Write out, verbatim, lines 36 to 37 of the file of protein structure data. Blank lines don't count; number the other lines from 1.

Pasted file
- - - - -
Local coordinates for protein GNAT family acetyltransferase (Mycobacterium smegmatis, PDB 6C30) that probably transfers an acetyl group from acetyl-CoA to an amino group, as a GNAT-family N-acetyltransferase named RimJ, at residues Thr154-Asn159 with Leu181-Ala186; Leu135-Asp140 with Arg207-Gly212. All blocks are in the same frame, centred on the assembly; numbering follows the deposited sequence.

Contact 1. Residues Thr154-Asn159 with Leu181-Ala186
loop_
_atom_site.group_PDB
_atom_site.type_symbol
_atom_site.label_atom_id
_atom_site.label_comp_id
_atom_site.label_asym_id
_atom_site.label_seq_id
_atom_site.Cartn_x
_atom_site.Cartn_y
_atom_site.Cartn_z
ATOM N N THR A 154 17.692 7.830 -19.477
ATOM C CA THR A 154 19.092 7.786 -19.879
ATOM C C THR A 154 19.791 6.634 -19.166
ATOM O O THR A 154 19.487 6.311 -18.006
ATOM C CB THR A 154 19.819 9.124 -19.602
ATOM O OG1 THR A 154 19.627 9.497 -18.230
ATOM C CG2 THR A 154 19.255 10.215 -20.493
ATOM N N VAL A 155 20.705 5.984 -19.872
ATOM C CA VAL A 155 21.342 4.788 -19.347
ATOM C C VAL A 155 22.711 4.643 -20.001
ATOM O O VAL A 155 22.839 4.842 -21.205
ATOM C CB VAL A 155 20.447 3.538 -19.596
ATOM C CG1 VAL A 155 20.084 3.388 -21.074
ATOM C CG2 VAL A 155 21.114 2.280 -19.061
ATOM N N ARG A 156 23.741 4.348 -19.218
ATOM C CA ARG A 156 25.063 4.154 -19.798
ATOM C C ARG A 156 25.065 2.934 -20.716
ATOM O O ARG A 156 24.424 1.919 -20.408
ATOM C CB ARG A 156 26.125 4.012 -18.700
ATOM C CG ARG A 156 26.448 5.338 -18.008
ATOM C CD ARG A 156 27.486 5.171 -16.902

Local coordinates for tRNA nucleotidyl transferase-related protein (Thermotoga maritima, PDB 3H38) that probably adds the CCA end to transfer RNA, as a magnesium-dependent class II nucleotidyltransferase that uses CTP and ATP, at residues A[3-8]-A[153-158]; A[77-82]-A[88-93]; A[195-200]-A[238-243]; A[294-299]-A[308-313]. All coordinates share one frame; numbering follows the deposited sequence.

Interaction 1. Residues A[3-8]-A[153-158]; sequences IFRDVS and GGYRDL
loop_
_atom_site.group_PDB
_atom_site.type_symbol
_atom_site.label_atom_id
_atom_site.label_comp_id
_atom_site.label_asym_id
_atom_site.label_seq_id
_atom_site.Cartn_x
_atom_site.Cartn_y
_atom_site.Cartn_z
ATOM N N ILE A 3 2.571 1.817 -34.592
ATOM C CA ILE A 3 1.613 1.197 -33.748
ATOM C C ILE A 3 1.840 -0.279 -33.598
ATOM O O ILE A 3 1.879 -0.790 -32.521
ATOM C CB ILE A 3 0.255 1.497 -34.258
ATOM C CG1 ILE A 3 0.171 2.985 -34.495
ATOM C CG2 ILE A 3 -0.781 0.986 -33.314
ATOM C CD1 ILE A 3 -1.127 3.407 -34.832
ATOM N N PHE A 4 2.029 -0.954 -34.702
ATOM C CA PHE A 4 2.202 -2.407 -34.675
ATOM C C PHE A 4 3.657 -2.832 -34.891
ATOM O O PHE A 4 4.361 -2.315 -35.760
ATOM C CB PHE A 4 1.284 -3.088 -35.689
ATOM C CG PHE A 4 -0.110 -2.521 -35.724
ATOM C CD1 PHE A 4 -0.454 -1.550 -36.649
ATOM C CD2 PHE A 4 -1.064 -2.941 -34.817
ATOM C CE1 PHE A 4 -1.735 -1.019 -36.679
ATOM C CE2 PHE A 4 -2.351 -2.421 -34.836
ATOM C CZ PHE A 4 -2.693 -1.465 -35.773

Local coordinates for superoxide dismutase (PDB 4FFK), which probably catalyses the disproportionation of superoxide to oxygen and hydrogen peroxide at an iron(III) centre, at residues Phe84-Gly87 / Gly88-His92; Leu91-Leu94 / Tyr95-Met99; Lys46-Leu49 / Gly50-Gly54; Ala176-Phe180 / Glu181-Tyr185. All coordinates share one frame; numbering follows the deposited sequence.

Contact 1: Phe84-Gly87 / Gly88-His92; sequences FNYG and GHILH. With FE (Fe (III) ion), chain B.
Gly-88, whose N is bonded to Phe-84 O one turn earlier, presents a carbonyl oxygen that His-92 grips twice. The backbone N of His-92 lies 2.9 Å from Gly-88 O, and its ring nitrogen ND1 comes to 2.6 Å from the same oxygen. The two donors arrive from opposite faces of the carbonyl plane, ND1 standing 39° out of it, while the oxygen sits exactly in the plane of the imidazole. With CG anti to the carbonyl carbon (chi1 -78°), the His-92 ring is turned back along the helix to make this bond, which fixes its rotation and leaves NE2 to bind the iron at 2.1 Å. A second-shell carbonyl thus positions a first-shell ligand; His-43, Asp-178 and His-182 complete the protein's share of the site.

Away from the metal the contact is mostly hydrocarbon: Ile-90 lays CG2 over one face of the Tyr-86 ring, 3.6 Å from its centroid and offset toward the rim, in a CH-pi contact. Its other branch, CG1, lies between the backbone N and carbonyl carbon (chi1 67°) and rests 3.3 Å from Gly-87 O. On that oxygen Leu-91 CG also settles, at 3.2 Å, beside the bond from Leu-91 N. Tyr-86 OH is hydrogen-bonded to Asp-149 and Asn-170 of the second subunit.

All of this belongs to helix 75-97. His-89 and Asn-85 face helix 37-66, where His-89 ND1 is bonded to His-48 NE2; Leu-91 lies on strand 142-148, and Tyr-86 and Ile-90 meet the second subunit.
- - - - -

loop_
_atom_site.group_PDB